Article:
Water Superintendent William Chaplain wrote that a new eight-inch water main would be a considerable improvement over the current four-inch main.

“While this approach to the design and construction may require the developer to incur additional costs over the original design, this approach will serve the community in a better and more reliable fashion, [and] may afford the residents with a reduction in homeowner insurance rates,” Mr. Chapman wrote.

David Young, a Mullen Way seasonal resident, spoke in opposition at Tuesday’s hearing, and submitted a letter outlining his objections. “It is important to note that the very modest homes on Mullen are frequently rented in summer, and there are always a good number of children of all ages on the street,” Mr. Young wrote. “When our grandchildren come, we rent another house, as ours is too small for them. Obviously we’re looking at a dangerous personal-safety situation as well as emergency-vehicle and fire-safety issue along with the dramatic degradation of a classic Edgartown neighborhood.”

Road warriors

The objections of Mullen Way residents about the adequacy of the narrow road to accommodate more traffic held little sway for board members, despite the case made by Ms. Kaplan. She noted that Mr. Kidder recently sold two adjacent house lots that are no longer part of his development proposal, but may also bring more residents to the neighborhood.

“It is almost double the amount of homes, it is at least double the amount of bedrooms,” Ms. Kaplan told the board. “The road as it exists with no turnouts is insufficient and incapable of handling the resident traffic and the service-provider traffic. You’re going to have more landscapers, more cleaning people, more FedEx trucks.”

Lawyer Martin “Skip” Tomassian, who represented Mr. Kidder, countered with large pictures of several Edgartown roads in congested neighborhoods that he said were considerably narrower than Mullen Way.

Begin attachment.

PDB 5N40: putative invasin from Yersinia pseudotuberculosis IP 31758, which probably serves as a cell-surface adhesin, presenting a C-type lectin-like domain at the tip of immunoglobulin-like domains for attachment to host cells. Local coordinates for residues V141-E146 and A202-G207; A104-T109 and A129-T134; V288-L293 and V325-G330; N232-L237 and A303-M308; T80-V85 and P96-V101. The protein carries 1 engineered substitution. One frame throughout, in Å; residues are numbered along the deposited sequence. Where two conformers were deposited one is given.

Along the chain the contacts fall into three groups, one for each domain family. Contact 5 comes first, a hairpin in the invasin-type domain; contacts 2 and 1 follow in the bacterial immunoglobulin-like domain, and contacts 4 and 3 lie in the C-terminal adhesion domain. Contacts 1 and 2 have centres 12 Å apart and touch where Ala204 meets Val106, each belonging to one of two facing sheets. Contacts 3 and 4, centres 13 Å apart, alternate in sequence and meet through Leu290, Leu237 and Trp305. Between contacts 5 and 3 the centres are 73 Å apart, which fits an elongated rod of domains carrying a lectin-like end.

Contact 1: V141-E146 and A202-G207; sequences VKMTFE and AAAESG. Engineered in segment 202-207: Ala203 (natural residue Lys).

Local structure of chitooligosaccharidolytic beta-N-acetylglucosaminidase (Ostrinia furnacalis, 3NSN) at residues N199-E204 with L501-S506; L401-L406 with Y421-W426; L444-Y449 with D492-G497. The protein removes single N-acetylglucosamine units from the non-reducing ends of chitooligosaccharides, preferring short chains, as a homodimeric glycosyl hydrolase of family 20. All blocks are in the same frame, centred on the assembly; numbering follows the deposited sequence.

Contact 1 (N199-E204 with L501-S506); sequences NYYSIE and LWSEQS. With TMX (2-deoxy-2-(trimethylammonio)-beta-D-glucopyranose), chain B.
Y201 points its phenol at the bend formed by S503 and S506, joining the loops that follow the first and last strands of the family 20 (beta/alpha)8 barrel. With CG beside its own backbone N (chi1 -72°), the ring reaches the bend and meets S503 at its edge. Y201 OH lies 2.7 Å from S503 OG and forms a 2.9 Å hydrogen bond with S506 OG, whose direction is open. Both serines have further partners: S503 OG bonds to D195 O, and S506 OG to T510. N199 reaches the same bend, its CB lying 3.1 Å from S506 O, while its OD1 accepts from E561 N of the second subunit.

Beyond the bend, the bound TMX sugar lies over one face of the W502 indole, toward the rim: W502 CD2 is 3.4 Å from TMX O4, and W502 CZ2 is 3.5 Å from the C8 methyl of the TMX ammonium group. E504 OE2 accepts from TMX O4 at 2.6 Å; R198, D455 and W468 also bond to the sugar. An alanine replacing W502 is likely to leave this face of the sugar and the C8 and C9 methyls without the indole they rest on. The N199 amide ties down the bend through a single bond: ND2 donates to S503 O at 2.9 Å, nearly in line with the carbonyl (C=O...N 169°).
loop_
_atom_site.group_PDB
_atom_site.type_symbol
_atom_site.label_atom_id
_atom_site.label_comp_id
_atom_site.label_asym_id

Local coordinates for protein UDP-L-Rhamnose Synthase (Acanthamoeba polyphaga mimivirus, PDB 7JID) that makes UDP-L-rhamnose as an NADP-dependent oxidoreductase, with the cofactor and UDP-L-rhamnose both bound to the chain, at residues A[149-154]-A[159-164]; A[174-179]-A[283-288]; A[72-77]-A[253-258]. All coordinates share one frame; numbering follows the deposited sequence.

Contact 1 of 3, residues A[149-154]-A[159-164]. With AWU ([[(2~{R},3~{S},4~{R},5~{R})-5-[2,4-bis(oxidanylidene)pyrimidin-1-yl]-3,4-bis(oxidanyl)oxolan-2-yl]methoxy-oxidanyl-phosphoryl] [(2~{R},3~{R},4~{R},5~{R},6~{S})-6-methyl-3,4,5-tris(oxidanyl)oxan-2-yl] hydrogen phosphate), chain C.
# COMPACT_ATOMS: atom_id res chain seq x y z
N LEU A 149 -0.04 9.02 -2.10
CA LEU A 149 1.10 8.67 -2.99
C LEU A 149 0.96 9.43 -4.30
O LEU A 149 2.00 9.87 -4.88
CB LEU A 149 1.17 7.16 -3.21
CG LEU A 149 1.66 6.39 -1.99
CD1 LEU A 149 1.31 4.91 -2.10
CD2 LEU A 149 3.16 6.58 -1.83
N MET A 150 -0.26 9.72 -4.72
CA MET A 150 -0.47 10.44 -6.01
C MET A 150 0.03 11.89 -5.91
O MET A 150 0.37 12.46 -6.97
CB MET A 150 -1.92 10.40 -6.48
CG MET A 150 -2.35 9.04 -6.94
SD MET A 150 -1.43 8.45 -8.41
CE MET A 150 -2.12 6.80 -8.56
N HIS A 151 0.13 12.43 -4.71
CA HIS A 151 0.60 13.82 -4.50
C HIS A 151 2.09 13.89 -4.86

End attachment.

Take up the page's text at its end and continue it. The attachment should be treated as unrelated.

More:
“This isn’t an unusual situation,” planning board member Michael McCourt said. “Narrow roads exist all around the Island, with plenty of houses on them. I can’t vote against this project because of the width of the road.”

Ms. Kaplan also argued that the project triggers several provisions that require mandatory MVC review, including a provision that requires referral of any land subdivided into 10 or more lots, even though one of those lots is to be designated open space in perpetuity. “I would suggest you deny the project, but at the very least it should be referred to the MVC,” Ms. Kaplan said. “That’s where it belongs.”

Chairman Fred Mascolo disagreed about the need for review by the Island’s powerful regulatory and planning agency, which has wide authority to reject a development or impose conditions.

“So you’re saying this is regional impact?” Mr. Mascolo asked. “I’m really kind of sick of people saying that. We are a town board. I think this is an Edgartown decision. I don’t see this as regional impact, where somebody from West Tisbury, Chilmark, and Aquinnah needs to weigh in.”

The project still needs approval from the Massachusetts Natural Heritage and Endangered Species program (NHESP), because it lies within protected habitat. Mr. Tomassian assured the planning board that after more than a year of consultation, NHESP has given preapproval to development plans.

The project also needs approval from the town conservation commission.